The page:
Day trader

A day trader is a trader who buys and sells financial instruments (e.g. stocks, options, futures, derivatives, currencies) within the same trading day such that all positions will usually be closed before the market close of the trading day. This trading style is called day trading. Depending on one's trading strategy, it may range from several to hundreds of orders a day.


Types of day traders

There are two major types of day traders: institutional and retail.

An institutional day trader is a trader who works for a financial institution. This type of trader has certain advantages over retail traders as he/she generally has access to more resources, tools, equipment, large amounts of capital and leverage, large availability of fresh fund inflows to trade continuously on the markets, dedicated and direct lines to data centers and exchanges, expensive and high-end trading and analytical software, support teams to help, and more. All these advantages give them certain edges over retail day traders.

A retail day trader is a trader who works for himself, or in partnership with a few other traders. A retail trader generally trades with his own capital, though he may also trade with other people's money. Law has restricted the amount of other people's money a retail trader can manage. In the United States, day traders may not advertise as advisors or financial managers. Although not required, nearly all retail day traders use direct access brokers as they offer the fastest order entry and to the exchanges, as well as superior software trading platforms.

In the past, most day traders were institutional traders due to the huge advantages they had over retail traders. However, since the technology boom in the second half of the 1990s, advances in personal computing and communications technology, realized in the accessibility of powerful personal computers and the Internet, have brought fast online trading and powerful market analytical tools to the mainstream. Low, affordable commissions from discount brokers as well as regulation improvements in favor of retail traders have also helped level the trading playing field, making success as a retail trader a possibility for many and a reality for some.

An auto trader is the person who performs auto-trading, which stands for automated trading and the use of computer programs and other tools to enter trading orders. Because this all happens with the help of the computer algorithm it is also called algorithmic trading or high-frequency trading.[1]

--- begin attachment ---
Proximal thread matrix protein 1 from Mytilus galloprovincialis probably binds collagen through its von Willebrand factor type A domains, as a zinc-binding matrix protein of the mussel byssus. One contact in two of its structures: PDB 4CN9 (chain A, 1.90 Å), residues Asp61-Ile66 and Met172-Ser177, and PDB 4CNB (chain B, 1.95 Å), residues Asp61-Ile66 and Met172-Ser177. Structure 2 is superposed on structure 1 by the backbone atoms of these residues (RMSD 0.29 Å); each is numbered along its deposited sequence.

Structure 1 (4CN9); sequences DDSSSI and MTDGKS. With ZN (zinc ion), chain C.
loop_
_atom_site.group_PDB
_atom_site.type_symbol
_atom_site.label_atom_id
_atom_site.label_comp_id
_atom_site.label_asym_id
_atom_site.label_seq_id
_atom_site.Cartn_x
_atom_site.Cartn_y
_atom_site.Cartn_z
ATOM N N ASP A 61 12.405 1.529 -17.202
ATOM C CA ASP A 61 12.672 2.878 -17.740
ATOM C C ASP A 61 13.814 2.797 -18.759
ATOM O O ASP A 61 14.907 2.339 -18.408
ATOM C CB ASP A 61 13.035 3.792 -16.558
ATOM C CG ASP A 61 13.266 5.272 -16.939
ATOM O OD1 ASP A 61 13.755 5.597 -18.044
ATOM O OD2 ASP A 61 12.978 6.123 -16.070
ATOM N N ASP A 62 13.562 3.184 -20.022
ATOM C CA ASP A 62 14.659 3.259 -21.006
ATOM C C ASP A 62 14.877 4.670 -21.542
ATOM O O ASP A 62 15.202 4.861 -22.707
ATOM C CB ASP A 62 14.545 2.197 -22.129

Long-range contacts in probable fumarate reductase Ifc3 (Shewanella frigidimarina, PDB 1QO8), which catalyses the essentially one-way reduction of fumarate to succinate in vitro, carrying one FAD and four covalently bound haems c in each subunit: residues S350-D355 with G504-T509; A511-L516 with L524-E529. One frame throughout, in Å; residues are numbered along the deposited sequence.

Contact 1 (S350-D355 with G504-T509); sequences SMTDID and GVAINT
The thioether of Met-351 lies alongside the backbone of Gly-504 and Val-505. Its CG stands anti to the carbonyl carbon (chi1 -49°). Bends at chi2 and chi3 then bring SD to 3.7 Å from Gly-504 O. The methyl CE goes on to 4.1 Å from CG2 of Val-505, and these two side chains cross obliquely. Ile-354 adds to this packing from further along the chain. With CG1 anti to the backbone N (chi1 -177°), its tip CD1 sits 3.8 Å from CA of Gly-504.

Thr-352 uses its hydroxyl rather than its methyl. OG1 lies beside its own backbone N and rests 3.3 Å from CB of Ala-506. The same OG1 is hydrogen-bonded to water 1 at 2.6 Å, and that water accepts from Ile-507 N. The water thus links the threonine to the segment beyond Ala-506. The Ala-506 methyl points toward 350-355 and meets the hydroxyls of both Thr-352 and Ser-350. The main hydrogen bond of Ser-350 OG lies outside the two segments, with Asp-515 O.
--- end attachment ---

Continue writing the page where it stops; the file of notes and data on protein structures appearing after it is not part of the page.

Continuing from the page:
Pros and cons

Day traders' objective is to make profits by taking advantage of small price movements in highly liquid stocks or indexes as well.

A day trader who wants to achieve success needs appropriate knowledge, equipment, tools and markets together with the ability to trade the right electronic trading platform. A day trader with the right information might be able to succeed, otherwise, success will go to the other person in the transaction or to the broker, if he happens to be the best informed person in the transaction.

Besides all these technical requirements some personal traits are also necessary. They include the right psychological and emotional traits. Two emotions that the day trader faces and should manage are fear and greed. A balance between these two emotions is necessary to achieve successful trades.[2]

Also, a successful day trader needs to know which stocks to trade, when to enter the trade, and when to get out of the trade. Part of this knowledge is to find those stocks with liquidity and volatility, in order to generate profits.[3]

Day trading, as part of the market timing, however, is an activity that academics do not support. They question the market timing and believe in the efficient market theory. However, market timing is not illegal, and it is not considered unethical.

Although the activity can be profitable, it requires effort to be put in and is a difficult skill to master. Many people expect to make large profits with little effort, and the fact is that around 80% of day traders lose money.[3]

Markets for retail day traders

Previously seen as a niche market, or something for institutional investors, the forex market, by 2010 had increased exponentially to an average daily volume of about $4 Trillion, with spot retail trades now accounting for an estimated 10% of that volume. Possible reasons for the surge in retail forex is the now high margin requirements in individual U.S. equities (stocks) for day traders imposed after 2001 and apparent overt manipulation of commodities markets making the 'rigged' commodity futures markets a less desirable or 'fair' market in which to participate. However ETFs have gained rapidly in popularity, being seen as a less expensive way to trade all futures markets as well as some more exotic markets not otherwise available to retail day traders.

The amount of margin required by most retail forex brokers in contrast is negligible. With full size lots (100,000 units of currency), mini-lots (10,000) and even micro-lots (1,000) all with up to as much as 1000:1 leverage being available (although not in the US where the maximum is now 50:1 after a ruling by the CFTC), means a retail day trader could in theory trade a single micro-lot of USD for the cost of $1. Realistically most brokers require a minimum deposit of $500. The sheer volume of the FX market makes it a difficult one to manipulate in any meaningful way, even with the money available to large proprietary and institutional trading interests.


See also

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